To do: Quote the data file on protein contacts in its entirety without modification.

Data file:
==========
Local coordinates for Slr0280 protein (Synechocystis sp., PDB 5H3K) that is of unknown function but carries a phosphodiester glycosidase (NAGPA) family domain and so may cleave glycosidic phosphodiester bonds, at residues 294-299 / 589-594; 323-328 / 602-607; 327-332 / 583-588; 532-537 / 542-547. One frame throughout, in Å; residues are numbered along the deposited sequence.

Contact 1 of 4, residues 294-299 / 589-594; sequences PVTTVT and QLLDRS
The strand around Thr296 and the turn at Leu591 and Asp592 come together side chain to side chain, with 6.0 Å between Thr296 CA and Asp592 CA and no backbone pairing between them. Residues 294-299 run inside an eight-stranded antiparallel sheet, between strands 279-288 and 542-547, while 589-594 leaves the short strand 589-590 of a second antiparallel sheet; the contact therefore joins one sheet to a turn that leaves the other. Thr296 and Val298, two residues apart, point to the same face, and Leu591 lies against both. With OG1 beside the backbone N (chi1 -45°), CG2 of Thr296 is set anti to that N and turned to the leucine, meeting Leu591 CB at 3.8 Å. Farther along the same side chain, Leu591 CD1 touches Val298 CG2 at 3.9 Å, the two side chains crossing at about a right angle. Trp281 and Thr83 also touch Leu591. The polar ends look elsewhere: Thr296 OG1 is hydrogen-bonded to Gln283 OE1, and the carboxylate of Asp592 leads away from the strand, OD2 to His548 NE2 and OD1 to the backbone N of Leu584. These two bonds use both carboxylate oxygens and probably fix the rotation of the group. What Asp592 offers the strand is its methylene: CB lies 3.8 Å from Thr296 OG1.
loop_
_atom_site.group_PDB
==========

Local coordinates for Slr0280 protein (Synechocystis sp., PDB 5H3K) that is of unknown function but carries a phosphodiester glycosidase (NAGPA) family domain and so may cleave glycosidic phosphodiester bonds, at residues 294-299 / 589-594; 323-328 / 602-607; 327-332 / 583-588; 532-537 / 542-547. One frame throughout, in Å; residues are numbered along the deposited sequence.

Contact 1 of 4, residues 294-299 / 589-594; sequences PVTTVT and QLLDRS
The strand around Thr296 and the turn at Leu591 and Asp592 come together side chain to side chain, with 6.0 Å between Thr296 CA and Asp592 CA and no backbone pairing between them. Residues 294-299 run inside an eight-stranded antiparallel sheet, between strands 279-288 and 542-547, while 589-594 leaves the short strand 589-590 of a second antiparallel sheet; the contact therefore joins one sheet to a turn that leaves the other. Thr296 and Val298, two residues apart, point to the same face, and Leu591 lies against both. With OG1 beside the backbone N (chi1 -45°), CG2 of Thr296 is set anti to that N and turned to the leucine, meeting Leu591 CB at 3.8 Å. Farther along the same side chain, Leu591 CD1 touches Val298 CG2 at 3.9 Å, the two side chains crossing at about a right angle. Trp281 and Thr83 also touch Leu591. The polar ends look elsewhere: Thr296 OG1 is hydrogen-bonded to Gln283 OE1, and the carboxylate of Asp592 leads away from the strand, OD2 to His548 NE2 and OD1 to the backbone N of Leu584. These two bonds use both carboxylate oxygens and probably fix the rotation of the group. What Asp592 offers the strand is its methylene: CB lies 3.8 Å from Thr296 OG1.
loop_
_atom_site.group_PDB